What Does Coleslaw Taste Like?
After all, all countries of the world eat some form of coleslaw, and it’s a takeout staple with many huge franchise restaurants and takeout places selling it.
But when asked to describe what coleslaw tastes like, most people hit a blank. Just what does coleslaw taste like?
This was the topic of discussion at a recent meal with friends, where we were all enjoying some chicken and coleslaw.
As I asked my friends what they think coleslaw tastes like, it soon became a game as we tried to come up with definitions of what coleslaw might taste like.
I was amazed by the unique answers, and I’m sure you will never look at a bowl of coleslaw the same way again.
What Does Coleslaw Taste Like?
Coleslaw’s main ingredient is cabbage, and this is what dominates the taste profile of coleslaw. If you are using green cabbage, the taste will be slightly bitter due to the high sulfur content in cabbage. Red or purple cabbage may have a sweeter taste since it contains less sulfur, while Chinese cabbage has a milder taste. These different flavor profiles of different cabbages influence the taste of coleslaw. A well-balanced coleslaw will contain cabbage and carrots, where the carrots will balance the cabbage’s bitter taste with its sweet juice. The resulting taste of coleslaw is then a balance of sweet and bitter, with finely sliced or chopped coleslaw tasting sweeter than roughly chopped coleslaw since the cabbage pieces are smaller.
Components of Coleslaw and Their Influence on the Coleslaw Flavor Profile
There are different components of coleslaw from cabbage and carrots to onions, raisins, cucumber, mayonnaise, mustard, vinegar, and spices.
Each component adds a different flavor note to the coleslaw.
Cabbage as the Main Component in Coleslaw
Since cabbage is the staple ingredient in coleslaw, I explained to my friends that the taste of cabbage was slightly bitter, almost sour.
Additionally, cabbage adds a crisp texture that stimulates the taste buds.
Cabbage is rich in sulfurous components, which explains the bitter taste.
The veins of the cabbage are the areas where there is the most sulfur, which is why many coleslaw recipes call for deveined cabbage leaves.
Since a purple cabbage has fewer and smaller veins than a traditional green cabbage, it is less bitter than green cabbage and can contribute to a sweeter coleslaw.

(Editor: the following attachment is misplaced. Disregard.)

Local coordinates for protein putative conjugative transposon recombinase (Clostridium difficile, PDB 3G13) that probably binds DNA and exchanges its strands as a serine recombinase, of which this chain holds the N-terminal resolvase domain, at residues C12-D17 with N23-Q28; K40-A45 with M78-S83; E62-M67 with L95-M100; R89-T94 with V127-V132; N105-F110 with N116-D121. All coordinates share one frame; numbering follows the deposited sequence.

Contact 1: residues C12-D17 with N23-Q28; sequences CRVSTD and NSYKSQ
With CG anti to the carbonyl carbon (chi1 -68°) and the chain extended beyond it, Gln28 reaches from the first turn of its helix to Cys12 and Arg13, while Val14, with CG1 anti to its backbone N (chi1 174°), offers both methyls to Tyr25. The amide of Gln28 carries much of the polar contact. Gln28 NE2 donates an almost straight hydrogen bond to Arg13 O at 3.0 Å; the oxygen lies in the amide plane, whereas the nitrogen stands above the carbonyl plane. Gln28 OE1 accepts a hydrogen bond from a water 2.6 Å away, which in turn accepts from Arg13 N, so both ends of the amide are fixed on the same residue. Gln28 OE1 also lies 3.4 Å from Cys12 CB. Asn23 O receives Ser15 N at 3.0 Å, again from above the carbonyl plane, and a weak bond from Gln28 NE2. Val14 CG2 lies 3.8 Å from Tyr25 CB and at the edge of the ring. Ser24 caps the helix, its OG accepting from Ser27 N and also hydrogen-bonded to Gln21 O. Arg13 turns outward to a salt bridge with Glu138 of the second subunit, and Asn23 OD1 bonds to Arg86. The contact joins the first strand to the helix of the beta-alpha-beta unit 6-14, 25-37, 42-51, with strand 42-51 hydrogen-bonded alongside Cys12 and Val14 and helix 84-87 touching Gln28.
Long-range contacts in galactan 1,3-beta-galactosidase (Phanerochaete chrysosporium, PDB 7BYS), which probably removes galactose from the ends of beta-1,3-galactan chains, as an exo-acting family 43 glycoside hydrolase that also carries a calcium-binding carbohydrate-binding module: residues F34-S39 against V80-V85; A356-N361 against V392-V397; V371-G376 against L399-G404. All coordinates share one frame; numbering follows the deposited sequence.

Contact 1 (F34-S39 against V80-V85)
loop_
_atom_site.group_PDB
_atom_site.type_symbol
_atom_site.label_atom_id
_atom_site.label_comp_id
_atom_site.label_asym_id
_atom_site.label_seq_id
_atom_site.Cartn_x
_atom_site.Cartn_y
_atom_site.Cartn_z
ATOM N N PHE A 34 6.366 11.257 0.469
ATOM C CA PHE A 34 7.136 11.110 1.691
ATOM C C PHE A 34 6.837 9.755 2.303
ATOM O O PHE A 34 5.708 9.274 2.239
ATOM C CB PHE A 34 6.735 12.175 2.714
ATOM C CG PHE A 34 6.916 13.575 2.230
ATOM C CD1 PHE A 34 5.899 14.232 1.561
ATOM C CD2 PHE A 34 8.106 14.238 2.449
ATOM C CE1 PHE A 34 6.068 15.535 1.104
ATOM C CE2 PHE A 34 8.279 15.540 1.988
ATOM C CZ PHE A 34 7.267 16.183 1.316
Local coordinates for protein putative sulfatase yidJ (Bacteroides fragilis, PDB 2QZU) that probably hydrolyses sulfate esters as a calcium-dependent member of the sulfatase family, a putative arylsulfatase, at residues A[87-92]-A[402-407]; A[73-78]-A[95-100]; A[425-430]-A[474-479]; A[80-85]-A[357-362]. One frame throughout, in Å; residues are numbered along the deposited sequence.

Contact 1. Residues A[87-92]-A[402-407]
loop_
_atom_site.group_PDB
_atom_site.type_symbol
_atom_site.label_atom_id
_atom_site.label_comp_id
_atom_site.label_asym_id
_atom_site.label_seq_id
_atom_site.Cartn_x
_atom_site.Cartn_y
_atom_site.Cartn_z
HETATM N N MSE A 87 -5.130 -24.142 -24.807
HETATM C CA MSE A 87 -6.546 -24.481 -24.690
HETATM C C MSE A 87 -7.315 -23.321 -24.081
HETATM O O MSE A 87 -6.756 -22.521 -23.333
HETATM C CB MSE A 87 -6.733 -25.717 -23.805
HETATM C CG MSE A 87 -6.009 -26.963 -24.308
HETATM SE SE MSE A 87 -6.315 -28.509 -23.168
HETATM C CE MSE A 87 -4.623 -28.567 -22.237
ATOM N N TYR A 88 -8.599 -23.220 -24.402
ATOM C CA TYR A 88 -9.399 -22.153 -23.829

Carrots as the Second Dominant Component in Coleslaw
After cabbage, grated carrots make up the bulk of coleslaw.
Carrots are crunchy, fibrous, and sweet. If the carrots aren’t sweet enough, you may need to add an extra ingredient to boost the sweetness factor, or your coleslaw will be sour.
Other Vegetables Added to a Coleslaw
Some coleslaws call for the addition of other vegetables like onions and celery, and even fruits like apple, cucumber, and raisins.
These are usually added to diversify the flavor profile from being semi-sour to sweet and fruity.
When adding raisins to coleslaw, the act of biting into a raisin while chewing on the bitter taste of cabbage and crispy carrots will release a burst of sweetness, enhancing the semi-sour taste of the cabbage and carrots.
Similarly, adding diced apple slices to coleslaw will provide slithers of sweetness that hides among the crisp cabbage taste.
Additional components of coleslaw will change the flavor from slightly sour or bitter to a fuller and more rounded taste.
Mayonnaise, Salad Dressing, and Other Toppings
Mayonnaise and different salad dressings can change the flavor of coleslaw completely.
Mixing sugar and vinegar can add a zesty dressing that will complement the cabbage and carrots perfectly for a vinaigrette coleslaw.
Mixing in some mayonnaise will create the classic creamy coleslaw taste that is so popular and served at takeout places like KFC, McDonald’s, and Burger King.
The mayonnaise tones down the bitter cabbage and sweet carrot, unifying the taste into a semi-sweet, slightly sour taste that clings to the taste buds.
What About the Taste of Grandma’s Famous Coleslaw Recipe?
After our discussions, I was now very eager to take a connoisseur bite of coleslaw.
Each coleslaw tastes differently, and I am always reminded of my grandma’s famous coleslaw recipe.
My grandma had a way with coleslaw that even the best restaurants just can’t match.
And in case you are wondering, I’m going to share grandma’s famous coleslaw recipe right here.
Grandma’s Coleslaw Recipe
Half a green cabbage, washed and deveined
A cup of purple cabbage, washed and finely sliced
Carrots, peeled and tips removed
One red apple, washed and grated (skin on)
Half a cup of raisins, depitted
Half a celery stick, finely sliced
¾ cup good quality mayonnaise
Two tablespoons white spirit vinegar
Salt and black pepper to taste
A tablespoon fine white sugar
Mix the sauce ingredients together. Rinse the cabbage leaves and whisk in a food processor for a finer textured salad, or slice thinly for a more crunchy salad.
Next, dice the carrots in a food processor, choosing between finely chopped carrots or a coarser sliced carrot.
Mix the carrot and cabbage parts and slice the apple into thin slices. Add in the raisins, celery, and sauce.
If the coleslaw is too sweet, add in a few drops of vinegar, and if it is too bitter or tart, add in a teaspoon of sugar or another sliced apple.
The Final Taste Adventure
The strange question I asked turned into an evening of wild discussion about what tastes we could describe, and we all ended up thinking and experiencing our world like children again.
Coleslaw has since become a firm favorite in our home, and whenever we go out to dinner, we are always sure to try and describe each coleslaw that we try: semi-sweet with bursts of sweetness when you chew into a raisin while the color and taste of the purple cabbage tones down the green cabbage before you crunch through a carrot slice.